When I began to miss Mother more urgently, I would walk out of the schoolyard and go to the second floor of the clinic. My private entrance was through the nurses' room. I passed people with their rear ends exposed, waiting for an injection, and knocked twice on Mother's door. "Right away," she would say, and open the door.
In her gleaming white robe, with a stethoscope around her neck, she was a different woman, not in the least my mother from home, enveloped in an intoxicating scent of the drugstore and of vanquished death. Oh, Mother, my liberator from gym class. And you, dear notes to the teacher, bearing a Hebrew sentence along the lines of: "The student Binyamin Ziffer has come down with an attack of ...," and her hand would shift to Latin, from the right to the left, to fill in the name of the saving illness, spastic bronchitis, the key to happiness.
Mother closed the photo album and said that what had always connected us was in fact illnesses. I was one of the first to receive cortisone treatments for asthma. The drug was still banned in the country. We went to a private physician who gave me two shots of cortisone that had been imported from Switzerland. In the midst of the treatment, the army discovered that the doctor had given out false certificates of sickness to soldiers, and he had to flee the country. Afterward I contracted hepatitis. Mother took me to Dr. Shapira from Hasharon Hospital in Petah Tikva. After the first visit we found out that he had been murdered by a former patient. He was walking down the street, and the patient ran him over on the sidewalk.
My mother also had no shortage of enemies. One of her patients, a Mizrahi - a Jew of Middle Eastern descent - claimed that my mother had discriminated against her son by refusing time and again to give him notes to be released from school. Mother received a letter of reprimand and was summoned for a clarification to the secretary-general of the Histadrut labor federation, the owner of the HMO - at the time, Comrade Becker. On the appointed day she went to Histadrut headquarters. Comrade Becker did not show up. Someone else would have been bitter. Not my mother, who to this day is an ardent supporter of the Histadrut and a party member. When I hear predictions about the disintegration of the Labor Party, I tell myself that as long as my mother is here, socialism shall prevail in the world.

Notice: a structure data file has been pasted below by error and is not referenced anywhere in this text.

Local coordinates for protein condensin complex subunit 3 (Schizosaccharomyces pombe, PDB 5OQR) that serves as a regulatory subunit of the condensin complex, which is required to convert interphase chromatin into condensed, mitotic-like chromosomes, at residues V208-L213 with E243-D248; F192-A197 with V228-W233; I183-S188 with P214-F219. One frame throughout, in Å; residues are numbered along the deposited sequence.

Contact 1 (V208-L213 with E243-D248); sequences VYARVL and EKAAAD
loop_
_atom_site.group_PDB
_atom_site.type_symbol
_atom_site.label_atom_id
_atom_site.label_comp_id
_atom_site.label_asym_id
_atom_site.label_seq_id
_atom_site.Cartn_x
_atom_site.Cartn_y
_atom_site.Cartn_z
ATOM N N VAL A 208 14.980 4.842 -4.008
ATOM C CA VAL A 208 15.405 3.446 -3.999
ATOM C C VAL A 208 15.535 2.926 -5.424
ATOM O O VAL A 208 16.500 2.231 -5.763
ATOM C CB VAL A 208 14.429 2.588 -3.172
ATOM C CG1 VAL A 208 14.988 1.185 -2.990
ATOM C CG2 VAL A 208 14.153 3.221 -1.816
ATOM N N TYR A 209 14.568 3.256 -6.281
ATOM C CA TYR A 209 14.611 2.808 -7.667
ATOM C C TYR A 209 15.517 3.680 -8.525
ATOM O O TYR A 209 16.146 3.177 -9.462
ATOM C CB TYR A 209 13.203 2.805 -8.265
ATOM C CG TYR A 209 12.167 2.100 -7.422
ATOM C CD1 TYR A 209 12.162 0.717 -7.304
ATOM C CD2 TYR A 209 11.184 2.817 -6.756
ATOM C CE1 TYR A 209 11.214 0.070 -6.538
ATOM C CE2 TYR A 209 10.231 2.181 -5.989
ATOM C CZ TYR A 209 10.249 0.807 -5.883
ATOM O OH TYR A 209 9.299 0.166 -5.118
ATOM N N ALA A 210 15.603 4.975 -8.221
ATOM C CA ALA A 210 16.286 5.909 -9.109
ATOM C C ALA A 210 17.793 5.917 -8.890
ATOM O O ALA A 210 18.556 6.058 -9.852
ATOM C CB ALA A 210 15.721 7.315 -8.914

Occasionally I still meet people who tell me that they were patients of my mother. Others remember her as a young girl, in shorts, driving with Father in a Kupat Holim Jeep on the roads of the Negev. Everyone agrees that she was an excellent physician and also a "mentsch." And I nod my head, because who knows better than I that the doctor in the white robe who safeguarded my childhood was simply forbidden to abandon her duties and become sick herself. Otherwise, what would become of me, and who would call out "Right away" and open the secret door to the world of scents of the drugstore and death, out of which, we know, all the stories in the world are made.
Benny Ziffer is the editor of the Culture and Literature section in Friday's Haaretz (Hebrew edition) and writes a column on television.